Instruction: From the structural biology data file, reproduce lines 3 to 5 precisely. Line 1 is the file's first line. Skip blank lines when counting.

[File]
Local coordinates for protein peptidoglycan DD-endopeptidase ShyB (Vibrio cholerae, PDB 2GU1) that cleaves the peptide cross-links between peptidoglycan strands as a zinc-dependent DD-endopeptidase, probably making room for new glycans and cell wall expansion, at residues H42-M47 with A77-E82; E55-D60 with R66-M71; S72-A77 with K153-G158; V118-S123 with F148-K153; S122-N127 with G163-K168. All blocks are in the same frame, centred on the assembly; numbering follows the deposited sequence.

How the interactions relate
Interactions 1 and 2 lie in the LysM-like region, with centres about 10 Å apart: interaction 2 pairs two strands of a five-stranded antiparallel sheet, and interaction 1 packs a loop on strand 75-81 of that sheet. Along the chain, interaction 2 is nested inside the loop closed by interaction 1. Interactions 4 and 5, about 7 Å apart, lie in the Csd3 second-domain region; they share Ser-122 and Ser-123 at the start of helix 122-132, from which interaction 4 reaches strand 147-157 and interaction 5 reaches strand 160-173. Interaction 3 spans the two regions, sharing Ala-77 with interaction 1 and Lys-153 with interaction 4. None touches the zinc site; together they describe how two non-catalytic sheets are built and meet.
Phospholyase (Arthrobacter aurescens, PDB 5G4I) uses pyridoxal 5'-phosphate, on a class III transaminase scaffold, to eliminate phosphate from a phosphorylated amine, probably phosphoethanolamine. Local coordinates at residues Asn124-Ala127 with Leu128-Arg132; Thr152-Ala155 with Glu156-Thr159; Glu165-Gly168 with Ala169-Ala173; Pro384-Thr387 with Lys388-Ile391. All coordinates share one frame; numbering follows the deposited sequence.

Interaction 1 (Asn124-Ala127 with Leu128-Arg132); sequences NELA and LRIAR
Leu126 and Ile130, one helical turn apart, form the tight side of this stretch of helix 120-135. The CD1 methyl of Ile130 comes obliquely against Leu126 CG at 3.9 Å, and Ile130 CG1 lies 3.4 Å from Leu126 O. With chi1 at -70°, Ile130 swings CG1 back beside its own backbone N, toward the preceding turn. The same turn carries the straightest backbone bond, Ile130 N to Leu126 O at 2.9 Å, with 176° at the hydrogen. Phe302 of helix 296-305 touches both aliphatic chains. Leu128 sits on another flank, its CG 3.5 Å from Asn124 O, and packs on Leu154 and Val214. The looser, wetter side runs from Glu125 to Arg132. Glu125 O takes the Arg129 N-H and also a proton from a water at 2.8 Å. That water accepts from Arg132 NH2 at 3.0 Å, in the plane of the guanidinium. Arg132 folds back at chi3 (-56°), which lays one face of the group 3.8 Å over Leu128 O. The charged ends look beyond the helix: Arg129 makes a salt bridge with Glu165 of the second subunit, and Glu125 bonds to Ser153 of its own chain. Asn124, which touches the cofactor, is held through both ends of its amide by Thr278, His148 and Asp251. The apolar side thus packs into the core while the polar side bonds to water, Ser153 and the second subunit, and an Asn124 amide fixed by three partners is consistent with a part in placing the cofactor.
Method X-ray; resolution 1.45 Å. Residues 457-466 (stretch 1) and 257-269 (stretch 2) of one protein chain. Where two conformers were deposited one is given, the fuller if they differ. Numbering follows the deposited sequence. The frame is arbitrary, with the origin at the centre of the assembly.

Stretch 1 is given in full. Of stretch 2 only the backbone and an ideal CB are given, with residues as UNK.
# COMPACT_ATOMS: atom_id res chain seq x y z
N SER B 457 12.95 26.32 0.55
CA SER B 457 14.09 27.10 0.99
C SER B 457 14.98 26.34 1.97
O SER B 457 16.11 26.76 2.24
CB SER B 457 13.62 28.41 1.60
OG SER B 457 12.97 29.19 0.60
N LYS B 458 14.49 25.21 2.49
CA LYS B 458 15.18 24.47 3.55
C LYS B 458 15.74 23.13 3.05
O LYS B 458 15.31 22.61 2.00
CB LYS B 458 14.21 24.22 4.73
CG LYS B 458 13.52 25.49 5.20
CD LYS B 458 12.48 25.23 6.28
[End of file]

Interactions 1 and 2 lie in the LysM-like region, with centres about 10 Å apart: interaction 2 pairs two strands of a five-stranded antiparallel sheet, and interaction 1 packs a loop on strand 75-81 of that sheet. Along the chain, interaction 2 is nested inside the loop closed by interaction 1. Interactions 4 and 5, about 7 Å apart, lie in the Csd3 second-domain region; they share Ser-122 and Ser-123 at the start of helix 122-132, from which interaction 4 reaches strand 147-157 and interaction 5 reaches strand 160-173. Interaction 3 spans the two regions, sharing Ala-77 with interaction 1 and Lys-153 with interaction 4. None touches the zinc site; together they describe how two non-catalytic sheets are built and meet.
Phospholyase (Arthrobacter aurescens, PDB 5G4I) uses pyridoxal 5'-phosphate, on a class III transaminase scaffold, to eliminate phosphate from a phosphorylated amine, probably phosphoethanolamine. Local coordinates at residues Asn124-Ala127 with Leu128-Arg132; Thr152-Ala155 with Glu156-Thr159; Glu165-Gly168 with Ala169-Ala173; Pro384-Thr387 with Lys388-Ile391. All coordinates share one frame; numbering follows the deposited sequence.

Interaction 1 (Asn124-Ala127 with Leu128-Arg132); sequences NELA and LRIAR